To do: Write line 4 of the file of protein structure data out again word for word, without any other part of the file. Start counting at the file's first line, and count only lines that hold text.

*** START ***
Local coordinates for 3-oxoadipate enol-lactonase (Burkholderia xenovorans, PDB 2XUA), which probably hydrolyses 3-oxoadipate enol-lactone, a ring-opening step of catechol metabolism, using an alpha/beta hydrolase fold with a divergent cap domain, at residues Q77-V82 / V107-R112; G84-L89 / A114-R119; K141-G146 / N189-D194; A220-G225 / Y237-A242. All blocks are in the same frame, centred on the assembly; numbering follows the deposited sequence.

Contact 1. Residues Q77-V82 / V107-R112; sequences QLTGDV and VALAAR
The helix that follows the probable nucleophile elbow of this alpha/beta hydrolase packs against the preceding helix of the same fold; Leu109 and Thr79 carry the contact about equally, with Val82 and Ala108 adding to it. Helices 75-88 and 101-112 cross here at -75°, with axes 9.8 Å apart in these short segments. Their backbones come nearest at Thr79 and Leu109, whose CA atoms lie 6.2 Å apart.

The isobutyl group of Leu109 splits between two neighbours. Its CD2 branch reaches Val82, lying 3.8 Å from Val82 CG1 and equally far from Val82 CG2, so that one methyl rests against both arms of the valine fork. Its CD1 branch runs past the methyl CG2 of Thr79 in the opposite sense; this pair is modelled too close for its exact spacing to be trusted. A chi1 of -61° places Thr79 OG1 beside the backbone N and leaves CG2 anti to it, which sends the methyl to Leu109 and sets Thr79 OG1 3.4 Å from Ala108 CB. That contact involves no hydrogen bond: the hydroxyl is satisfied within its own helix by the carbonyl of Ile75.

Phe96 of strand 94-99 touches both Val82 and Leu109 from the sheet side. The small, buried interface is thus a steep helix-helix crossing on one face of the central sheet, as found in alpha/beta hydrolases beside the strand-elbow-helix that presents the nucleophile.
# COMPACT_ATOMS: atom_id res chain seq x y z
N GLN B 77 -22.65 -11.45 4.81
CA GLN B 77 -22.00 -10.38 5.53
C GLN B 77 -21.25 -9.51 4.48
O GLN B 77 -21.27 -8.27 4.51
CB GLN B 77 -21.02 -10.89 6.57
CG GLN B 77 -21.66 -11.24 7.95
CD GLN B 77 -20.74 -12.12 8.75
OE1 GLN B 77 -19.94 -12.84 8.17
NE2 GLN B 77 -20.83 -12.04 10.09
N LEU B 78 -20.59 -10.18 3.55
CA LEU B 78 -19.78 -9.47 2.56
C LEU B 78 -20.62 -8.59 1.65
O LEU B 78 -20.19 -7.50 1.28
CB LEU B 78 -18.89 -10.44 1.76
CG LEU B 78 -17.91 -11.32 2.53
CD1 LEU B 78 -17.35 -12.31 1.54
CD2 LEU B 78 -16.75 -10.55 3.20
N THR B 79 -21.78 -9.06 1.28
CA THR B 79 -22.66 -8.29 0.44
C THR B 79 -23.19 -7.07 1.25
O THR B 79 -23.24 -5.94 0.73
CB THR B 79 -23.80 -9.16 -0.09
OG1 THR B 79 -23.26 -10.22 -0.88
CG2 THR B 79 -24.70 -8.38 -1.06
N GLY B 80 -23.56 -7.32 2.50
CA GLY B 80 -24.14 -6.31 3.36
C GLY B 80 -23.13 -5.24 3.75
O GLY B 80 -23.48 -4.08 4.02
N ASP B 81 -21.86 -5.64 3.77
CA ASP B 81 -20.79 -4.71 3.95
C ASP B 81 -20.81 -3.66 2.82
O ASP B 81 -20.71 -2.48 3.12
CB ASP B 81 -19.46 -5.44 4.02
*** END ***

The isobutyl group of Leu109 splits between two neighbours. Its CD2 branch reaches Val82, lying 3.8 Å from Val82 CG1 and equally far from Val82 CG2, so that one methyl rests against both arms of the valine fork. Its CD1 branch runs past the methyl CG2 of Thr79 in the opposite sense; this pair is modelled too close for its exact spacing to be trusted. A chi1 of -61° places Thr79 OG1 beside the backbone N and leaves CG2 anti to it, which sends the methyl to Leu109 and sets Thr79 OG1 3.4 Å from Ala108 CB. That contact involves no hydrogen bond: the hydroxyl is satisfied within its own helix by the carbonyl of Ile75.